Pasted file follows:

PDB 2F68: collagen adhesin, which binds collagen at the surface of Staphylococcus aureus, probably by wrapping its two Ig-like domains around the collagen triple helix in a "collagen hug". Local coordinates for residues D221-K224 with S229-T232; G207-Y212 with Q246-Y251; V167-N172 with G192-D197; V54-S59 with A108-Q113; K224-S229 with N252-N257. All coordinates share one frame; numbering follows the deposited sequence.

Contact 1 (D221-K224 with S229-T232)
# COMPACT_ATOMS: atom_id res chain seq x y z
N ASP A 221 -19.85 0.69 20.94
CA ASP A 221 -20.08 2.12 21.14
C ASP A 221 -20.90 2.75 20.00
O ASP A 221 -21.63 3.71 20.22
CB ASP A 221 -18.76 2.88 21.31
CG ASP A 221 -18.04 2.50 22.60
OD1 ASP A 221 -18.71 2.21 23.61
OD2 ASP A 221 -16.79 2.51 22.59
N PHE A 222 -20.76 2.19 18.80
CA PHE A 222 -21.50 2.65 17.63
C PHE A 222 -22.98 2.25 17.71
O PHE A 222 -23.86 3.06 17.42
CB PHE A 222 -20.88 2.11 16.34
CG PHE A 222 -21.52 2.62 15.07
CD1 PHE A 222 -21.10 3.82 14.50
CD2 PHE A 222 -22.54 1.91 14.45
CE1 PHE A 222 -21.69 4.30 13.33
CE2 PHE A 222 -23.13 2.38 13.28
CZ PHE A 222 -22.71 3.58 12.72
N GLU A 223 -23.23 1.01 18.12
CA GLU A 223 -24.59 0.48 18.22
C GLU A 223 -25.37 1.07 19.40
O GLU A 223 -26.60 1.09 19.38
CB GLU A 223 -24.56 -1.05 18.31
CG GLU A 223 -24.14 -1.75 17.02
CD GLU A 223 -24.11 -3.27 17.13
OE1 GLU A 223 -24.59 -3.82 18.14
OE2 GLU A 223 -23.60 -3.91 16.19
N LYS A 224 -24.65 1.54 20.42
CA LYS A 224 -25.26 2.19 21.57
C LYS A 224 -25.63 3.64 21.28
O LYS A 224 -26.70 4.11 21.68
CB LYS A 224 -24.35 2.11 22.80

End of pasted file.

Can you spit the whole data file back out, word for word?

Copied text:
PDB 2F68: collagen adhesin, which binds collagen at the surface of Staphylococcus aureus, probably by wrapping its two Ig-like domains around the collagen triple helix in a "collagen hug". Local coordinates for residues D221-K224 with S229-T232; G207-Y212 with Q246-Y251; V167-N172 with G192-D197; V54-S59 with A108-Q113; K224-S229 with N252-N257. All coordinates share one frame; numbering follows the deposited sequence.

Contact 1 (D221-K224 with S229-T232)
# COMPACT_ATOMS: atom_id res chain seq x y z
N ASP A 221 -19.85 0.69 20.94
CA ASP A 221 -20.08 2.12 21.14
C ASP A 221 -20.90 2.75 20.00
O ASP A 221 -21.63 3.71 20.22
CB ASP A 221 -18.76 2.88 21.31
CG ASP A 221 -18.04 2.50 22.60
OD1 ASP A 221 -18.71 2.21 23.61
OD2 ASP A 221 -16.79 2.51 22.59
N PHE A 222 -20.76 2.19 18.80
CA PHE A 222 -21.50 2.65 17.63
C PHE A 222 -22.98 2.25 17.71
O PHE A 222 -23.86 3.06 17.42
CB PHE A 222 -20.88 2.11 16.34
CG PHE A 222 -21.52 2.62 15.07
CD1 PHE A 222 -21.10 3.82 14.50
CD2 PHE A 222 -22.54 1.91 14.45
CE1 PHE A 222 -21.69 4.30 13.33
CE2 PHE A 222 -23.13 2.38 13.28
CZ PHE A 222 -22.71 3.58 12.72
N GLU A 223 -23.23 1.01 18.12
CA GLU A 223 -24.59 0.48 18.22
C GLU A 223 -25.37 1.07 19.40
O GLU A 223 -26.60 1.09 19.38
CB GLU A 223 -24.56 -1.05 18.31
CG GLU A 223 -24.14 -1.75 17.02
CD GLU A 223 -24.11 -3.27 17.13
OE1 GLU A 223 -24.59 -3.82 18.14
OE2 GLU A 223 -23.60 -3.91 16.19
N LYS A 224 -24.65 1.54 20.42
CA LYS A 224 -25.26 2.19 21.57
C LYS A 224 -25.63 3.64 21.28
O LYS A 224 -26.70 4.11 21.68
CB LYS A 224 -24.35 2.11 22.80